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4.1 Gerson, Martin, Kramm and Hofstede de Groot

The very first page of the chapter on Denmark in his Ausbreitung und Nachwirkung der holländische Malerei des 17. Jahrhunderts makes it clear that Gerson himself spent time in Denmark gathering the material for this part of his book: ‘When one enters Rosenborg Castle […] in Copenhagen today, one is struck by a large number of Flemish landscapes that were included as decoration for the walls of the Winter Room (Vinterstue)’.1 He also mentions elsewhere in the book artworks that he studied closely in their original location.2 Gerson had previously been in contact with such prominent Danish historians and art historians as Otto Andrup (1883-1953) and Karl Madsen (1855-1938). He makes just one mistake in chapter on Denmark, when he locates the church of Nyborg in Copenhagen.3

A contemporary of Gerson, Wilhelm Martin [i], had dismissed the Dutch influence in Denmark in just a few lines in his book on Dutch painting in the 17th century) from 1935, that deals with ‘Our painters abroad’ in chapter 11.4 If we look for another art historian working on Netherlandish art who made the effort to travel to Denmark, we come across Christian Kramm [i]. From his De levens en werken der Hollandsche en Vlaamsche kunstschilders (The lives and works of Dutch and Flemish painters) dating from 1857-1864, it appears that he was in Denmark to view the collection at Christiansborg and the ‘Gallery’ of Count Moltke, among others.5 He also visited Frederiksborg, that he had the good fortune to see in all its glory, before the major fire at the castle in 1859.6 Cornelis Hofstede de Groot [i] journeyed through Scandinavia in 1900. In Denmark, one of the places he visited was Gavnø Castle. Gerson does not mention Kramm in his notes, but he certainly did consult the material that Hofstede de Groot amassed during his trip.

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Hugo Wijnmalen, Portrait of Wilhelm Martin (1876-1954), dated 1930

Hugo Wijnmalen
Portrait of Wilhelm Martin (1876-1954) dated 1930
etching / paper, 15 x 11 cm
RKD - Nederlands Instituut voor Kunstgeschiedenis (Collectie Iconografisch Bureau), The Hague



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Johann Wilhelm  Kaiser (I), Portrait of Christiaan Kramm (1797-1875)

Johann Wilhelm  Kaiser (I)
Portrait of Christiaan Kramm (1797-1875) (1864)
steel engraving / paper, 169 x 131 mm
RKD - Nederlands Instituut voor Kunstgeschiedenis (Collectie Iconografisch Bureau), The Hague



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Theodore C. Marceau, Portrait of Cornelis Hofstede de Groot (1863-1930), probably 1914 or earlier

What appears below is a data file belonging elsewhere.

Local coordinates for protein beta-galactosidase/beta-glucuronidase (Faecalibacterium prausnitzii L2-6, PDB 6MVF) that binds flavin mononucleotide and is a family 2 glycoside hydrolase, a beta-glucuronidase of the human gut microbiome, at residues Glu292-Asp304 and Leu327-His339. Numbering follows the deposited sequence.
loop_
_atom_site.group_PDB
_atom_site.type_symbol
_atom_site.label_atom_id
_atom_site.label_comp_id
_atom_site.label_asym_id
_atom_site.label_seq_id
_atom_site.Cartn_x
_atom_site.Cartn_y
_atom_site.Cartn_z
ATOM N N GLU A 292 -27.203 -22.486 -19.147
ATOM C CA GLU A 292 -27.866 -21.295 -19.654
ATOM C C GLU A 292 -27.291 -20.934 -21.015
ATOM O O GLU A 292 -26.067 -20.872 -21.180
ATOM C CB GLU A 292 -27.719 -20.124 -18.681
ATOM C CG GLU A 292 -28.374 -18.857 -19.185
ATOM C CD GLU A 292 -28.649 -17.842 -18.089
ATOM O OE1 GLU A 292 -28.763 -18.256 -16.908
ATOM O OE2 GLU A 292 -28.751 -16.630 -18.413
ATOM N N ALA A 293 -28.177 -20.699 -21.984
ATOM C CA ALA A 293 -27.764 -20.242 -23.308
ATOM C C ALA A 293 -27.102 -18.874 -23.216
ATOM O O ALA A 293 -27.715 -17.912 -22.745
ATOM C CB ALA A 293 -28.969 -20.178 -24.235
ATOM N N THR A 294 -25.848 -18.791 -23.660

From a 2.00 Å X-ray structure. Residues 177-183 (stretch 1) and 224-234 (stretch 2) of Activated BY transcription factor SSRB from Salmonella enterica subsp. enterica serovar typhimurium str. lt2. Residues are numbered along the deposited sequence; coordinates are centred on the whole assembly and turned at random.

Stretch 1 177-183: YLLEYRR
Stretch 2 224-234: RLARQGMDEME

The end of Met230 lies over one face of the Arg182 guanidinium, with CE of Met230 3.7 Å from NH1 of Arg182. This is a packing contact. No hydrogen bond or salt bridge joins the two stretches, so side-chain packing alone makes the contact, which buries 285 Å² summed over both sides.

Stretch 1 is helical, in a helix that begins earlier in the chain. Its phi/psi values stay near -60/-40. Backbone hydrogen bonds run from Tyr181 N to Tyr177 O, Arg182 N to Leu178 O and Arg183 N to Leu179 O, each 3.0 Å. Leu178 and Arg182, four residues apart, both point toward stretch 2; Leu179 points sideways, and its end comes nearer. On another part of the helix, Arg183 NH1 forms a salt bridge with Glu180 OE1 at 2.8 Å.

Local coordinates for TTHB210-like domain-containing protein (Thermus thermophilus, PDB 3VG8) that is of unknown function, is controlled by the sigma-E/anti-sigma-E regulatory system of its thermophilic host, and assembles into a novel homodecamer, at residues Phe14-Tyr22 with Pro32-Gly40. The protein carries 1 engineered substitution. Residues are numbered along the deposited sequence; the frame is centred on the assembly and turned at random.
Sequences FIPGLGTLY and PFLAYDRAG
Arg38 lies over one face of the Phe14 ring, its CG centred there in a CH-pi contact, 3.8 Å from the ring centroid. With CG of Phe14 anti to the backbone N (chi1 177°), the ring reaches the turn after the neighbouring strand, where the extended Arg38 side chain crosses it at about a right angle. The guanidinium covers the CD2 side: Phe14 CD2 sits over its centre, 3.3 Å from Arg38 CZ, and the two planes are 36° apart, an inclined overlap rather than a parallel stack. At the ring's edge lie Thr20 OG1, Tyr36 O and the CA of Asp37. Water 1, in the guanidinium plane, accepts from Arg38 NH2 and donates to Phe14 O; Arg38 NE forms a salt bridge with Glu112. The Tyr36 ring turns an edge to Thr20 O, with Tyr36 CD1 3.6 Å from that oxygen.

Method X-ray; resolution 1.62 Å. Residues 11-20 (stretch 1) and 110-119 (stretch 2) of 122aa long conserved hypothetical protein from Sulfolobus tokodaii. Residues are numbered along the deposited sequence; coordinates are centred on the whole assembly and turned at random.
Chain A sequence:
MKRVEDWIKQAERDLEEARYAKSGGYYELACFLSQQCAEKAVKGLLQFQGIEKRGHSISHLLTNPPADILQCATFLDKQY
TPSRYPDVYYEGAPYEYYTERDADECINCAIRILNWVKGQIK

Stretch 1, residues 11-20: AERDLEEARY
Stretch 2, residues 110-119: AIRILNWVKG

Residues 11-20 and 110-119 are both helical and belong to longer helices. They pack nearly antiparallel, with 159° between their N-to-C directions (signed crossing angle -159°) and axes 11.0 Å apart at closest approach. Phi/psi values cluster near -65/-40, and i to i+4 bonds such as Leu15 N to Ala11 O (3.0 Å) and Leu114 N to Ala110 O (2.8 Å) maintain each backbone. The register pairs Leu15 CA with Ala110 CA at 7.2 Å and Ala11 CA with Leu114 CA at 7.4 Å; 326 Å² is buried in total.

Theodore C. Marceau
Portrait of Cornelis Hofstede de Groot (1863-1930) probably 1914 or earlier
paper, 269 x 22 mm
RKD - Nederlands Instituut voor Kunstgeschiedenis (Collectie Iconografisch Bureau), The Hague



The Dutch architects and artists who lived or worked in Denmark for a longer period in the 16th and 17th centuries faded into obscurity both in that country and abroad. From the mid-19th century, however, they were gradually rediscovered and incorporated into the country’s art history.7 In architecture, the ‘Dutch-North German’ style underwent a revival, and artists such as Kristian Zahrtmann (1843-1917) used the portraits of Karel van Mander III (1609-1670) as the basis for their images of episodes from the life of Christian IV and his family members.8

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Kristian Zahrtmann, Leonora Christina (1621-1698) in the garden of Frederiksborg Palace, dated 1887

Kristian Zahrtmann
Leonora Christina (1621-1698) in the garden of Frederiksborg Palace dated 1887
oil paint / canvas, 56,3 x 76 cm
Hirschsprung Collection, Copenhagen





[1]

Gerson 1983/1942 , p. 453 (in German); see also § 3.2.

[2]

Gerson 1983/1942, p. 463, note 1; p. 467, note 3.

[3]

Gerson 1983/1942, p. 460.

[4]

Martin 1935, pp. 465-466.

[5]

Jespersen et al. 2010; North 2012.

[6]

Kramms extensive account of paintings and books of Karel van Mander III suggests he visited Denmark (Kramm 1857-1864, vol. 4 [1860], pp. 1055-1056), although there is no specific mention of a trip to the country in his biography in vol. 1, pp. 1-9.

[7]

Eller 1971, p. 421.

[8]

Bøggild Johannsen 2011, pp. 11-31. The proceedings of the conference ‘Reframing the Danish Renaissance. Problems and Prospects in a European Perspective’ (Copenhagen 2006) give a good insight into the current status of the research on the Renaissance in Denmark.

Datum laatste wijziging: Apr 12, 2015 12:23 PM